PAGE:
An even more surprising fact that has been noted within the context of the invention is that, due to the superposition of several castings in a chain to obtain monocrystalline solidification, the passage from one casting to another eliminates possible parasite grain growth (parasite grains often are provoked by a crystal nucleus producing a reaction between the ceramic wall and the metal). Each passage thus constitutes a rudimentary baffle, that is, a rudimentary grain selection device.

The arrangement of castings according to the invention, bringing together the advantages of an arrangement in series and in parallel, is of considerable industrial interest when it is necessary to produce a large number of castings with rigorously identical structural characteristics, such as turbine rotor blades, for example.


The sole FIGURE represents schematically, and in perspective, a cluster of twenty-four blades disposed according to the invention in eight "strings" of three blades each.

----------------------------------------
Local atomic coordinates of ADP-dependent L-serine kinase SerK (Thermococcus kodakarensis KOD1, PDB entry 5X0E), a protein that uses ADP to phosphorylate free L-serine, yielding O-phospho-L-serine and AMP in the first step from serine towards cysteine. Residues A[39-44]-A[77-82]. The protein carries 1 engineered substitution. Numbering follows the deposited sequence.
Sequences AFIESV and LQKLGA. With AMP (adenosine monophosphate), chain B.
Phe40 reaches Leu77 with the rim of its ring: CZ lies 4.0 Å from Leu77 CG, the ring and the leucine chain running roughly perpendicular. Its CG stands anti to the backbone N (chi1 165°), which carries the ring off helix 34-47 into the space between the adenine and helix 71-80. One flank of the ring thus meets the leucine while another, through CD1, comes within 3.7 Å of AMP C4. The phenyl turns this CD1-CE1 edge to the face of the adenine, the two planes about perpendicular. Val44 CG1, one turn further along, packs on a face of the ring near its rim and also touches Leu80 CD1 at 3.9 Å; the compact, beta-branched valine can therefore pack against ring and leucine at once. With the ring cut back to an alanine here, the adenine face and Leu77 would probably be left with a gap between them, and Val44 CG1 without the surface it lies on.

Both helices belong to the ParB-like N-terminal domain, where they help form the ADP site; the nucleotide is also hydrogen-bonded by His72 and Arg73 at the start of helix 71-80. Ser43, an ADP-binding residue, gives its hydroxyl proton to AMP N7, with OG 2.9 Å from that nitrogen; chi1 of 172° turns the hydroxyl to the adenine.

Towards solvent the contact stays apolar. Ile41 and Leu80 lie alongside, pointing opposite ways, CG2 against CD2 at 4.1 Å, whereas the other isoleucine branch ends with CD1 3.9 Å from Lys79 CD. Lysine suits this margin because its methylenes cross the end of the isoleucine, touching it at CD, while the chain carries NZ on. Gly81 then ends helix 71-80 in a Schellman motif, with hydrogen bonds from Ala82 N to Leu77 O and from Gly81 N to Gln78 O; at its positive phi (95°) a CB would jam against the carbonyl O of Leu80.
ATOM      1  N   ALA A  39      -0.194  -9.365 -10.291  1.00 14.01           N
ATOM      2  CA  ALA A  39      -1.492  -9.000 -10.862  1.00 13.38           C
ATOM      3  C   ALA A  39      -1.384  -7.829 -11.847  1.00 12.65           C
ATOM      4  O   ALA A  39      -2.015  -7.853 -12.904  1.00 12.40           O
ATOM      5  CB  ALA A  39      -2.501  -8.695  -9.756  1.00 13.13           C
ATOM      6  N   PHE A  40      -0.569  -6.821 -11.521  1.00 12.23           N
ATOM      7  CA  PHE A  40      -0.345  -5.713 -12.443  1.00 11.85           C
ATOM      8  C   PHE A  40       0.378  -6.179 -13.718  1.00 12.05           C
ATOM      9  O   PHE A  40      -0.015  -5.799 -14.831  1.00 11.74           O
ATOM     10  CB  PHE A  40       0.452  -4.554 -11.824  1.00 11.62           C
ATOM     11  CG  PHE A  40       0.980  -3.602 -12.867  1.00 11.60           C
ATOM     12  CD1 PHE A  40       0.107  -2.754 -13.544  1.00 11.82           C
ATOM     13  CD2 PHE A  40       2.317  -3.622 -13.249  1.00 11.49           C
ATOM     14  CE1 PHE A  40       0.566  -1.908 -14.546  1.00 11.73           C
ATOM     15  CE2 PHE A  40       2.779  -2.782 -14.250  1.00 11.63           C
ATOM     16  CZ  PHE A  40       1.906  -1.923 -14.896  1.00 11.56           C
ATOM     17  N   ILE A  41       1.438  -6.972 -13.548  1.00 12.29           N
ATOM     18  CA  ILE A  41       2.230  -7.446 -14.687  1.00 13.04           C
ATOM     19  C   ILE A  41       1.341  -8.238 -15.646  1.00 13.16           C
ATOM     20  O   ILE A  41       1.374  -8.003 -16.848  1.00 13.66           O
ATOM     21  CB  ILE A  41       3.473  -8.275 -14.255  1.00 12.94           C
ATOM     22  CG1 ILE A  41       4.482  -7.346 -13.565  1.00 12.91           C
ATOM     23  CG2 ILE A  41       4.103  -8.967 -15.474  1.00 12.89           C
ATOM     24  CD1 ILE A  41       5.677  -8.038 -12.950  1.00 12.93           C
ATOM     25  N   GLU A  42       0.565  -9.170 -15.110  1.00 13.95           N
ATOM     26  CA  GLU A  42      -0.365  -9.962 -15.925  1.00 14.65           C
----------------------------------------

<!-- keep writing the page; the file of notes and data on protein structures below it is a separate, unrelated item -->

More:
In conformity with the classical lost wax molding process, wax models of the blades to be poured are made and placed according to the invention, superposed end to end in strings 1, each having three blades 2, for example. Passage 3 allows molten metal to pass from one blade to the blade below. The bottom casting in each "string" is connected by a grain selection device in the form of baffle 4 to cooled support plate 5. The top casting in each "string" 1 is coupled to sprue cup 6.

The assembly is encased in shell molds in known fashion and the wax is eliminated to obtain the mold cavities corresponding to the castings to be poured.

Patent Citations
Cited PatentFiling datePublication dateApplicantTitle
US3536121 *Nov 25, 1969Oct 27, 1970United Aircraft CorpProcess for producing single crystal metallic alloy objects